Shell is likely to start drilling in the Arctic as early as this summer, but where that oil ends up is still a matter of debate. Last Monday, Seattle Mayor Ed Murray announced that under its current permit, the Port of Seattle could not use Terminal 5 to house Shell’s Arctic drilling fleet.
“I urge the port to consider, is this really the right use of Terminal 5, even for the short term?” Murray said in a statement. “This is an opportunity for the port and all of us to make a bold statement about how oil companies contribute to climate change, oil spills and other environmental disasters—and reject this short-term lease.”
How will the decision affect Shell’s plans? “That’s the question everyone is asking,” says Patti Goldman, attorney for Earthjustice.
Foss Maritime, the contractor that negotiated the lease on Shell’s behalf maintains the Port was well aware of Shell’s intentions when it gave them the greenlight earlier this year. Though the Port is an independent government entity, the current permit only covers cargo operations—not the moorage and maintenance of oil rigs and vessels, according to an investigation by the Seattle Department of Planning and Development.
Right now, the only definitive outcome of the announcement is that the Port is on notice that Shell’s occupancy is illegal. If it allows Shell to continue using Terminal 5, the Port opens itself up to fines and other penalties. But because the deal was reportedly worth $13.17 million, those fines are expected to be a relative drop in the bucket.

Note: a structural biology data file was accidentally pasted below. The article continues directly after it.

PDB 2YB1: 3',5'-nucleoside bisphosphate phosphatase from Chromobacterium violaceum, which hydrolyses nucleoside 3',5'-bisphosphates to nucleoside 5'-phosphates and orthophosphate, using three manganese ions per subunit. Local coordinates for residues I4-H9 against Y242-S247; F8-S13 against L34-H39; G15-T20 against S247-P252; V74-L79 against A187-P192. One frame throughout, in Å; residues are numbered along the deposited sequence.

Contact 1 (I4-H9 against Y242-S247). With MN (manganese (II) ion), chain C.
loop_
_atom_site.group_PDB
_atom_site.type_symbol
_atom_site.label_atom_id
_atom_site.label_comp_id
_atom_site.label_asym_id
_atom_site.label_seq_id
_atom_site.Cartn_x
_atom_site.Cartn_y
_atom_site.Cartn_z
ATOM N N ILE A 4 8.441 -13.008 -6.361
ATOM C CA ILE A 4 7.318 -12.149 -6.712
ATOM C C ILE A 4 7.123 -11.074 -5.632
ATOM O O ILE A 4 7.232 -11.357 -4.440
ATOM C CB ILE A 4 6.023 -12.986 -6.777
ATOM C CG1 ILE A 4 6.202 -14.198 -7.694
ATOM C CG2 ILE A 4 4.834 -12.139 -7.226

The Port is expected to announce its next move at a public hearing next Tuesday. Its five commissioners, which are elected by the public, could vote to appeal the decision with the city, seek a new permit from the city, or void the lease and evict the drilling fleet.
Murray’s announcement precluded a hearing on a lawsuit filed in March by Earthjustice on behalf of several environmental groups, including the Seattle Audubon Society, against the Port and its commissioners. The lawsuit is still pending, with a hearing scheduled for July 31 in King County Superior Court.
The suit contends that the Port commissioners negotiated with Foss Maritime in private, with almost no notice, says Brian Windrope, executive director of the Seattle Audubon Society. “The suit is not about climate change or even Arctic drilling—it’s about public process,” Windrope says.
A decision on the suit is also expected in late July, but whatever is decided, it would come too late to stop the fleet from beginning its drilling operations in Alaska’s Chukchi Sea this summer—but it could mean the vessels would be barred from returning to Seattle.